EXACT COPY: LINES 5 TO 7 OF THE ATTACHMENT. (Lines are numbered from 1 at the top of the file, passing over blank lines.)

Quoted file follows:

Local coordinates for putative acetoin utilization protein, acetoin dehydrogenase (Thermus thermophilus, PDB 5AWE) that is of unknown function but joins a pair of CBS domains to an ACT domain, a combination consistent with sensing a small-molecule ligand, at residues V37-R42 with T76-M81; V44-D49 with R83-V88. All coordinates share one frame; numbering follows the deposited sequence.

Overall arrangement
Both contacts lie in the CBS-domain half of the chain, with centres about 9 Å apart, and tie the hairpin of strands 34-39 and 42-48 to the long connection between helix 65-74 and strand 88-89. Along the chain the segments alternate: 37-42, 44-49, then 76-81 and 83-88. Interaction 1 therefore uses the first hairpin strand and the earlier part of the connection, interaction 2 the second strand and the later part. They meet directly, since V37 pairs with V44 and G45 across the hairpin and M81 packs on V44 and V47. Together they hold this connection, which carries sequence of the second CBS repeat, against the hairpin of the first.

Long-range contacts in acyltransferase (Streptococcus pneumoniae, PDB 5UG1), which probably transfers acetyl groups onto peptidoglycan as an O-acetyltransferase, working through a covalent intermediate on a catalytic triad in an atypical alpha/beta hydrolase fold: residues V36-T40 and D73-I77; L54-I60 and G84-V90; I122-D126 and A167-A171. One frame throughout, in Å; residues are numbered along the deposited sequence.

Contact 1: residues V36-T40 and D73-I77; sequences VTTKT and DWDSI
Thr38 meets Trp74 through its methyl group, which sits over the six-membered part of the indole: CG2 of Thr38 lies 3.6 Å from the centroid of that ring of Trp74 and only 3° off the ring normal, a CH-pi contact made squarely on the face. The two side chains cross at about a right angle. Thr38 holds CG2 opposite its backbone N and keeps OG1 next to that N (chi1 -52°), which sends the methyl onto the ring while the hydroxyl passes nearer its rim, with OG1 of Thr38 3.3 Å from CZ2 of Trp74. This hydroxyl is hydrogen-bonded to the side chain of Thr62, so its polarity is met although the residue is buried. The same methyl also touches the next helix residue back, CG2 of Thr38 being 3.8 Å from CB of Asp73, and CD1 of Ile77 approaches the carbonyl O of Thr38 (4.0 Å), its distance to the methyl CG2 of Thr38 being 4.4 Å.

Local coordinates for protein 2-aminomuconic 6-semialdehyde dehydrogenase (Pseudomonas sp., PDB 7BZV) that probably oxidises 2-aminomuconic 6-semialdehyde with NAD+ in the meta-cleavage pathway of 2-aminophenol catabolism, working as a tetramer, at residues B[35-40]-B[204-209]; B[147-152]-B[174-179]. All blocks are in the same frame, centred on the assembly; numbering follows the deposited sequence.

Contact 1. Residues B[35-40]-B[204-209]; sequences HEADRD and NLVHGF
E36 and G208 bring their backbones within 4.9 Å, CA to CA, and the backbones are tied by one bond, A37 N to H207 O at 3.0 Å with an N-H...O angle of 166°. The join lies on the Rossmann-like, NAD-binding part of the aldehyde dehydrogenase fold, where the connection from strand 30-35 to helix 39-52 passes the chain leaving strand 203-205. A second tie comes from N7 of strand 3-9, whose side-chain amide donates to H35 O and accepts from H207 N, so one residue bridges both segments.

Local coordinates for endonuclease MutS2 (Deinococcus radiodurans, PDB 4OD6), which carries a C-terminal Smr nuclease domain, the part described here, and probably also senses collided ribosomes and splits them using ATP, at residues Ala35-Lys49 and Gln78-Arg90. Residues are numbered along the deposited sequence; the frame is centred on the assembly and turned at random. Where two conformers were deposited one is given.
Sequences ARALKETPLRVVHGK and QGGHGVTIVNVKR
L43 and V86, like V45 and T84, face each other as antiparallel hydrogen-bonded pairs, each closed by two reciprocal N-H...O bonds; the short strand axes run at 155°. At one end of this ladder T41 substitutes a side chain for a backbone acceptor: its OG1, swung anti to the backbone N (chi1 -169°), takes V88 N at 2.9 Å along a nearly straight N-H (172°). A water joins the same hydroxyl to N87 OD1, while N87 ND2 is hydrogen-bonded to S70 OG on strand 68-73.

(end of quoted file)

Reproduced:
Contact 1: residues V36-T40 and D73-I77; sequences VTTKT and DWDSI
Thr38 meets Trp74 through its methyl group, which sits over the six-membered part of the indole: CG2 of Thr38 lies 3.6 Å from the centroid of that ring of Trp74 and only 3° off the ring normal, a CH-pi contact made squarely on the face. The two side chains cross at about a right angle. Thr38 holds CG2 opposite its backbone N and keeps OG1 next to that N (chi1 -52°), which sends the methyl onto the ring while the hydroxyl passes nearer its rim, with OG1 of Thr38 3.3 Å from CZ2 of Trp74. This hydroxyl is hydrogen-bonded to the side chain of Thr62, so its polarity is met although the residue is buried. The same methyl also touches the next helix residue back, CG2 of Thr38 being 3.8 Å from CB of Asp73, and CD1 of Ile77 approaches the carbonyl O of Thr38 (4.0 Å), its distance to the methyl CG2 of Thr38 being 4.4 Å.

Local coordinates for protein 2-aminomuconic 6-semialdehyde dehydrogenase (Pseudomonas sp., PDB 7BZV) that probably oxidises 2-aminomuconic 6-semialdehyde with NAD+ in the meta-cleavage pathway of 2-aminophenol catabolism, working as a tetramer, at residues B[35-40]-B[204-209]; B[147-152]-B[174-179]. All blocks are in the same frame, centred on the assembly; numbering follows the deposited sequence.